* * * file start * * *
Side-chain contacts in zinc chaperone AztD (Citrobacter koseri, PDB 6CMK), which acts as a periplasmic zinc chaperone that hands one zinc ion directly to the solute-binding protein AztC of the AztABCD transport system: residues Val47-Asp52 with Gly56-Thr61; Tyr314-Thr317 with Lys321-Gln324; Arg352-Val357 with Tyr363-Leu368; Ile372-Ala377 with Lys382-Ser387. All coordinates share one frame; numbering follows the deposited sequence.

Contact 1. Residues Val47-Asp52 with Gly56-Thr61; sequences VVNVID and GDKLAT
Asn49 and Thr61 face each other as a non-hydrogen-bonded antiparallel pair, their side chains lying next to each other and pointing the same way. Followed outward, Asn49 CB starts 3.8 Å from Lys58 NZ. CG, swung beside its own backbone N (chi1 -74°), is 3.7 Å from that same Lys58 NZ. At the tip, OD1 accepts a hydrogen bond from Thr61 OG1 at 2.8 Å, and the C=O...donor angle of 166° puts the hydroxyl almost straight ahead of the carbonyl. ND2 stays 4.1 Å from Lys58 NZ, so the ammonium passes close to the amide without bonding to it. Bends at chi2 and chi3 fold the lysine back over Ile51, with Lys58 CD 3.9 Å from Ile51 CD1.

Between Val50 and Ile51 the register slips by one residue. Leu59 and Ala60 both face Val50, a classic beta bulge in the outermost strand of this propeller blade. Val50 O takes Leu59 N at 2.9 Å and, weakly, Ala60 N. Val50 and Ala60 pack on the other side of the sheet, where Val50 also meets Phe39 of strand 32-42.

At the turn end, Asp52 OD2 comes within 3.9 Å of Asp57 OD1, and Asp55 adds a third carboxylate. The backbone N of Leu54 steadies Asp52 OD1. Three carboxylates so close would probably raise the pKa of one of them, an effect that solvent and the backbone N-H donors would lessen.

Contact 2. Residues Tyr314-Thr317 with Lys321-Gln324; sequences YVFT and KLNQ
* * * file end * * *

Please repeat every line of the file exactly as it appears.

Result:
Side-chain contacts in zinc chaperone AztD (Citrobacter koseri, PDB 6CMK), which acts as a periplasmic zinc chaperone that hands one zinc ion directly to the solute-binding protein AztC of the AztABCD transport system: residues Val47-Asp52 with Gly56-Thr61; Tyr314-Thr317 with Lys321-Gln324; Arg352-Val357 with Tyr363-Leu368; Ile372-Ala377 with Lys382-Ser387. All coordinates share one frame; numbering follows the deposited sequence.

Contact 1. Residues Val47-Asp52 with Gly56-Thr61; sequences VVNVID and GDKLAT
Asn49 and Thr61 face each other as a non-hydrogen-bonded antiparallel pair, their side chains lying next to each other and pointing the same way. Followed outward, Asn49 CB starts 3.8 Å from Lys58 NZ. CG, swung beside its own backbone N (chi1 -74°), is 3.7 Å from that same Lys58 NZ. At the tip, OD1 accepts a hydrogen bond from Thr61 OG1 at 2.8 Å, and the C=O...donor angle of 166° puts the hydroxyl almost straight ahead of the carbonyl. ND2 stays 4.1 Å from Lys58 NZ, so the ammonium passes close to the amide without bonding to it. Bends at chi2 and chi3 fold the lysine back over Ile51, with Lys58 CD 3.9 Å from Ile51 CD1.

Between Val50 and Ile51 the register slips by one residue. Leu59 and Ala60 both face Val50, a classic beta bulge in the outermost strand of this propeller blade. Val50 O takes Leu59 N at 2.9 Å and, weakly, Ala60 N. Val50 and Ala60 pack on the other side of the sheet, where Val50 also meets Phe39 of strand 32-42.

At the turn end, Asp52 OD2 comes within 3.9 Å of Asp57 OD1, and Asp55 adds a third carboxylate. The backbone N of Leu54 steadies Asp52 OD1. Three carboxylates so close would probably raise the pKa of one of them, an effect that solvent and the backbone N-H donors would lessen.

Contact 2. Residues Tyr314-Thr317 with Lys321-Gln324; sequences YVFT and KLNQ